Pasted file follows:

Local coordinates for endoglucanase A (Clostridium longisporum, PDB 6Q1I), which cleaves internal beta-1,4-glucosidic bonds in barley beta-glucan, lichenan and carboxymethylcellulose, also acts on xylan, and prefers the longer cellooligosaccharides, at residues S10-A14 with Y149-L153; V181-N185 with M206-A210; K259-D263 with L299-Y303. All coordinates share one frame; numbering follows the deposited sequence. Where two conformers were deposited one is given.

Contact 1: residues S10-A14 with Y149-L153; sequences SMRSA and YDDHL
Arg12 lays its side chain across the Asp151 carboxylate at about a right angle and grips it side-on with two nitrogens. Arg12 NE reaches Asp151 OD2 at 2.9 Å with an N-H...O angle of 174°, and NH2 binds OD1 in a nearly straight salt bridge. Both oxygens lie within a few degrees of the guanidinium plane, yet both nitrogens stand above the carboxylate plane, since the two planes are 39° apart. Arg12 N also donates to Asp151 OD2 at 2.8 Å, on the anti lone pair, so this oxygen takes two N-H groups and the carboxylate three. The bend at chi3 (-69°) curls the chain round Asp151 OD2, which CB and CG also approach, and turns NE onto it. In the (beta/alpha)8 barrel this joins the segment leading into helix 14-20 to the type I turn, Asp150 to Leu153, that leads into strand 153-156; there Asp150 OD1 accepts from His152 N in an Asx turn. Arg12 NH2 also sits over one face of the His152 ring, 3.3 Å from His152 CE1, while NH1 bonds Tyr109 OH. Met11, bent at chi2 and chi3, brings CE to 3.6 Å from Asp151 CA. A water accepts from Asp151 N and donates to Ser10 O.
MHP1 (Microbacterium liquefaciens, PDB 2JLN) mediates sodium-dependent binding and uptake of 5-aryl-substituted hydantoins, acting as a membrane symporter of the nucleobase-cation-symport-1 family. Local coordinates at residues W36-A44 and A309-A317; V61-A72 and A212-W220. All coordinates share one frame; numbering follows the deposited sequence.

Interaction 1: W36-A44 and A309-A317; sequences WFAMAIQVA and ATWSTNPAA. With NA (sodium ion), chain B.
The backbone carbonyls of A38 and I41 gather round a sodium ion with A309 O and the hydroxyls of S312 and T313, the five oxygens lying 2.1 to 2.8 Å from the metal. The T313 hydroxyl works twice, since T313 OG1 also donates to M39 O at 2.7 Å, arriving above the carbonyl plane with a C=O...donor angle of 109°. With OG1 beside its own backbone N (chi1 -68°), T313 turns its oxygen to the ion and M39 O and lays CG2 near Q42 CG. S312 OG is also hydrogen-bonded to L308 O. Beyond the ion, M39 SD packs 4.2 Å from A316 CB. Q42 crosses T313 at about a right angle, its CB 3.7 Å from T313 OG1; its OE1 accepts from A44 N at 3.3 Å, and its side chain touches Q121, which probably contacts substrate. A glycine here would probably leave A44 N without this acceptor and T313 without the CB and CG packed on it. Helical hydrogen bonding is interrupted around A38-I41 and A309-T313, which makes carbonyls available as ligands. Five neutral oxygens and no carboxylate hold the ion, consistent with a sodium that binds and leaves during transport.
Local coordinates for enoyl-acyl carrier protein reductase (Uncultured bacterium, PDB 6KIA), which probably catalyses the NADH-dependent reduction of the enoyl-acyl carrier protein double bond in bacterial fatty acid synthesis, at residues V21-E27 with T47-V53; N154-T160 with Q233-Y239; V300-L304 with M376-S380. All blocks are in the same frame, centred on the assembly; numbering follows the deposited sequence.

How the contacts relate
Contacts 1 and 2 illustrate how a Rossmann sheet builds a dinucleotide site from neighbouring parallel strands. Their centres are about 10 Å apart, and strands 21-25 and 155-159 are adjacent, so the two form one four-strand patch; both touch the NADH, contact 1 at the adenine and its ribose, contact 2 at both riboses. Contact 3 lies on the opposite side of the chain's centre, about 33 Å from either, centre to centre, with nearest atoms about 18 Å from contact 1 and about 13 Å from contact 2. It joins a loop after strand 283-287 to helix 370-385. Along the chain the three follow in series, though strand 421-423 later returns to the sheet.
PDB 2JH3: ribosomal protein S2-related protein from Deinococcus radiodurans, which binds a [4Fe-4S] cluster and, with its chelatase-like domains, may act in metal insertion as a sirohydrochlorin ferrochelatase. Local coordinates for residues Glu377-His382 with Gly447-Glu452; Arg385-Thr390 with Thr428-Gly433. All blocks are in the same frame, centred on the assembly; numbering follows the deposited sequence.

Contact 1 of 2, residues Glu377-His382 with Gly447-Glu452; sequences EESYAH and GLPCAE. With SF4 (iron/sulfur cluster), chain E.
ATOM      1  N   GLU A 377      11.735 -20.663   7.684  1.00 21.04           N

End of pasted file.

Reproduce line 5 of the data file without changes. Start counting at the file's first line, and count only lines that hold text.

Interaction 1: W36-A44 and A309-A317; sequences WFAMAIQVA and ATWSTNPAA. With NA (sodium ion), chain B.